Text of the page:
Education is a fundamental step in bringing people out of poverty. It gives boys and girls the opportunity to seek a higher paying job. It also gives them the chance to become better informed citizens that can make an impact on their country later in life.

The United Nations and other organizations have set about tackling the education issue in the developing world with programs that provide the resources for successful schools. While the programs have been very successful, there are still children without access to education; 58 million, to be exact. That is why on July 6-7 an education summit was held in Oslo, Norway to look at some of the problems that still exist with global education.

One major issue that came up in talks was education amid disasters. The recent earthquake in Nepal and the conflicts in Syria and Yemen demonstrate that wars and natural disasters hinder children going to school. Roughly 65 million children are not in school because of these events. Their absences range from a few months to years. Another issue these recent events highlighted was that education was not included as part of the emergency relief aid, while health, food, and shelter are.

As part of the summit, leaders looked at ways to solve this issue and increase support for educational humanitarian aid. What was proposed was a multimillion Global Education Emergency Fund. The idea behind the plan is to have reserve funds available for building/rebuilding schools, buying books, paying teachers and more in the event that a disaster destroys a school or children become refugees with no access to school.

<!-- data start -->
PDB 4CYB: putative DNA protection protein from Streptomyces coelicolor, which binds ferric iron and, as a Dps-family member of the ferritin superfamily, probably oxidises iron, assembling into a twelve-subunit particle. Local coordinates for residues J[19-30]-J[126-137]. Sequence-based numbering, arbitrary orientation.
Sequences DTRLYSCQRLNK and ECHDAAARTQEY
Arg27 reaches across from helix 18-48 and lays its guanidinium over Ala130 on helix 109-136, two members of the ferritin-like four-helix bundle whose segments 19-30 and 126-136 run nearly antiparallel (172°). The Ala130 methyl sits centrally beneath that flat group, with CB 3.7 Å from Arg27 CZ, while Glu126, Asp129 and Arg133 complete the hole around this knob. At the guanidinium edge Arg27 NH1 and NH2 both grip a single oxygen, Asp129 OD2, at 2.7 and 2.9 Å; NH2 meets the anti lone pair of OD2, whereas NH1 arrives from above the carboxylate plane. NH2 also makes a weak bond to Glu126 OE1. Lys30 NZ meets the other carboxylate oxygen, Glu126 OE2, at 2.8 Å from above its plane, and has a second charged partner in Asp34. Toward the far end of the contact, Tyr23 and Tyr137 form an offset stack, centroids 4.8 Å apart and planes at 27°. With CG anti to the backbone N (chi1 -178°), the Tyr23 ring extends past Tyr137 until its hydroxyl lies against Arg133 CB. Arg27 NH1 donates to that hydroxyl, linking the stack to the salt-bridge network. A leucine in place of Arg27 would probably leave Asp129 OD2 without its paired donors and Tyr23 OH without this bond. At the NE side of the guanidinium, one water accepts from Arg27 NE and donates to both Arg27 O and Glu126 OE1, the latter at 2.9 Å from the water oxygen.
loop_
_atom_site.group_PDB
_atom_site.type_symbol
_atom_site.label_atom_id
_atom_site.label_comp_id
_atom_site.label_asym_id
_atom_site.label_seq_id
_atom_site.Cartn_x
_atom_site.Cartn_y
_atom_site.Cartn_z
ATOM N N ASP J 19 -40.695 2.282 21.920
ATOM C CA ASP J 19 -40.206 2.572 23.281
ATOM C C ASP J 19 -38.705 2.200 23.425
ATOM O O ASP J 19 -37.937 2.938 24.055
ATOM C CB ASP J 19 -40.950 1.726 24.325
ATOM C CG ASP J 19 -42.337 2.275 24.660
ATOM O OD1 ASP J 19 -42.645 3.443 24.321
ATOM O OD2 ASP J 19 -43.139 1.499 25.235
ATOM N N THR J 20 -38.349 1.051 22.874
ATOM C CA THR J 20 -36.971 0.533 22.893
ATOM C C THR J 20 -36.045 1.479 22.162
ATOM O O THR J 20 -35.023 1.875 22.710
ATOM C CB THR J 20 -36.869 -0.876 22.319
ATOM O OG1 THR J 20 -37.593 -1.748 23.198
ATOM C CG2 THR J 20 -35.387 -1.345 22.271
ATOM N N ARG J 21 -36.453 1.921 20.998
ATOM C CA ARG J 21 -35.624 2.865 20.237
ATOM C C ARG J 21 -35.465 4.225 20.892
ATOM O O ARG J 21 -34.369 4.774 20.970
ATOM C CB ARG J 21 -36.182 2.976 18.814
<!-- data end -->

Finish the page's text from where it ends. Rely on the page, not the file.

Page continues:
For the case of medicine, food and shelter, there are already emergency funds set up. In order to fix education issues after disasters, money has to be raised first. This delays the time that reforms can be made and means that children spend more time away from school. The Global Education Emergency Fund would solve this issue. With the fund, education would be addressed as a natural human right. Children would be able to have access to schooling even during strenuous times in their lives. They would be able to continue learning and their development. It would enable them to better themselves and pass through difficult times.

– Katherine Hewitt

Sources: BBC, Gordon And Sarah Brown, Oslo Education Summit
Photo: Oslo Education Summit